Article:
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E-Mail is Binding

In law, as in society at large, signing contracts on paper in ink (and maybe in triplicate) now seems to 20th century. If your reflex is still to regard e-mail communications as only informal give and take, think again. A recent case demonstrates that if the necessary terms for an agreement are present in e-mails, a bind agreement will result. If you don’t want that outcome, you are well advised to make it clear in the e-mail itself that no party will be bound until a final agreement is signed by all parties.

Eric signed an agreement to buy a truck stop. The agreement included a financing contingency and required Eric to make a large refundable deposit that would be held in escrow. When Eric could not secure the necessary financing, he terminated the purchase and sale agreement and asked for his deposit back. The owner declined, saying that Eric had broken the agreement in bad faith.

After Eric sued the truck stop owner in federal court and was hit with a counterclaim, the parties, through their attorneys, engaged in settlement negotiations by e-mail. Ultimately, Eric’s attorney accepted the owner’s settlement offer involving division of the deposit money between the parties. Eric’s attorney concluded an e-mail by saying, “To move this along, I will send you a draft settlement agreement (and other documentation) tomorrow.” The next day the owner’s lawyer replied in another e-mail, saying, “Glad we were able to get it done. Thanks.”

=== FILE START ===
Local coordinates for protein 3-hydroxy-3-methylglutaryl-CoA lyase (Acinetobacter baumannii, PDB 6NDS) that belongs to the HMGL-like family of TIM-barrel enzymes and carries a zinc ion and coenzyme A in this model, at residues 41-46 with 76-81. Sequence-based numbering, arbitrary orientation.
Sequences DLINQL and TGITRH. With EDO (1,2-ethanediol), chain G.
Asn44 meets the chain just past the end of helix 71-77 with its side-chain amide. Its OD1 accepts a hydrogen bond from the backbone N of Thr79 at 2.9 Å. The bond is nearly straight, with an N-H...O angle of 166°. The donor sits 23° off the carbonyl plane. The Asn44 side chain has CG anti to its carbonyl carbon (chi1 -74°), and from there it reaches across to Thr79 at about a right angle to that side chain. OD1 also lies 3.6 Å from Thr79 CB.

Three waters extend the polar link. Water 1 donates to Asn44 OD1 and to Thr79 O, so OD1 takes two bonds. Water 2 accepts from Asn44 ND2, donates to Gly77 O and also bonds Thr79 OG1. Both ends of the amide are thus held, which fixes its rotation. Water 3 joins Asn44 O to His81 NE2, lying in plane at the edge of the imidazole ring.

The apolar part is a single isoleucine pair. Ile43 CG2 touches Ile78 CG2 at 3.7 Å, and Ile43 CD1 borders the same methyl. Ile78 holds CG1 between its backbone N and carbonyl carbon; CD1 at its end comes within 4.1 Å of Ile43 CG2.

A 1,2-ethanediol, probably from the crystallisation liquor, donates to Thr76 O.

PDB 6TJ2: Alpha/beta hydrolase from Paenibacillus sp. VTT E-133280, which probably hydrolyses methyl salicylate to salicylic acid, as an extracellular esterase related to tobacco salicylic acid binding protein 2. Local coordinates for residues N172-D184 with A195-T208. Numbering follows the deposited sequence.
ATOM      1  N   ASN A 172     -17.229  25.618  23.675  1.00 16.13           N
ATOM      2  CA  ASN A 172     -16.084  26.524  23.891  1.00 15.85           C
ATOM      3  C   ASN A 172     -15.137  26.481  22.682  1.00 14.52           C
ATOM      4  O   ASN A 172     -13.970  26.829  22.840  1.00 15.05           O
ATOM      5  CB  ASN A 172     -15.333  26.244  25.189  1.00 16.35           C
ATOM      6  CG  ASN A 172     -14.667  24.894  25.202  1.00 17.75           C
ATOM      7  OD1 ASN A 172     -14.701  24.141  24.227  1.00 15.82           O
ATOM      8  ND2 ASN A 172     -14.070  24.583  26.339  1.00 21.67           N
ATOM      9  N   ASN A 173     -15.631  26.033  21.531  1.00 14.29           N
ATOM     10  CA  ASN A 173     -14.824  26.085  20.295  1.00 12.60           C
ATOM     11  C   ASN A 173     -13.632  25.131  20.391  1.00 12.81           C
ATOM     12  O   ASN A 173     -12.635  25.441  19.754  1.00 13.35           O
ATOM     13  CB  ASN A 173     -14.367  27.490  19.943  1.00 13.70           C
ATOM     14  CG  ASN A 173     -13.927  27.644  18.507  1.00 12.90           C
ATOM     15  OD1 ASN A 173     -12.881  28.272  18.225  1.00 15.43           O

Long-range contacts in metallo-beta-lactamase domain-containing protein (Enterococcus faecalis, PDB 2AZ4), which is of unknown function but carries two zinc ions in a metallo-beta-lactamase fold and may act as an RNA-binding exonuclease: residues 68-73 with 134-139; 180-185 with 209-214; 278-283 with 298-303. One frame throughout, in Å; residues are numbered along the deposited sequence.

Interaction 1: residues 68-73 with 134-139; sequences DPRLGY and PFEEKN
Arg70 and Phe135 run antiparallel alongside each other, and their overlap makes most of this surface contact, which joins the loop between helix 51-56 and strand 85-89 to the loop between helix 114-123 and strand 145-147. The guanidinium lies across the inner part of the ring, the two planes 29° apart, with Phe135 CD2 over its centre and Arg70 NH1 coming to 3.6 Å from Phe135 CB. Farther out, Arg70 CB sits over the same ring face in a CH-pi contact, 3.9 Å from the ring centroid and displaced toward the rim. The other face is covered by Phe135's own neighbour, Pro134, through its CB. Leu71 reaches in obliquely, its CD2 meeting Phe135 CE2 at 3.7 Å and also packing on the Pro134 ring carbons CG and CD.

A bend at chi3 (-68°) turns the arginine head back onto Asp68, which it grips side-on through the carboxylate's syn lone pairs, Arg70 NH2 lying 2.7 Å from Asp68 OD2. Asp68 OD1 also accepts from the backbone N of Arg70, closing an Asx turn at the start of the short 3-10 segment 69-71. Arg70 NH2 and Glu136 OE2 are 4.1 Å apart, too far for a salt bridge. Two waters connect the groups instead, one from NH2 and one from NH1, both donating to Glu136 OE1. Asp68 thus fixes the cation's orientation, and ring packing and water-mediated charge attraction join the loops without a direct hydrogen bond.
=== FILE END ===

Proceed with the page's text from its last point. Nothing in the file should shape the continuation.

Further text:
About a week later, when the settlement had been reduced to writing and was ready for signatures, the defendant owner of the truck stop was placed into receivership by a state court. The receiver refused to follow through with the settlement agreement. Eric went back before the federal court, where his motion to enforce the settlement was granted.

Rejecting a contention made by the defendant, the court ruled that because all of the material parts of a settlement had been set out in, and agreed to, in the exchange of e-mails, there was a binding and enforceable settlement, even though in their e-mails the parties had alluded to a later writing that would embody the agreement. When the parties executed that written agreement, they were merely “memorializing” the terms of the settlement, not creating them. The agreement was complete and binding when the attorney clicked “send” to exchange their last e-mails finalizing the settlement.

Actual resolution of legal issues depends upon many factors, including variations of facts and state laws. This post is not intended to provide legal advice on specific subjects, but rather to provide insight into legal developments and issues. The reader should always consult with legal counsel before taking action on matters covered by this post.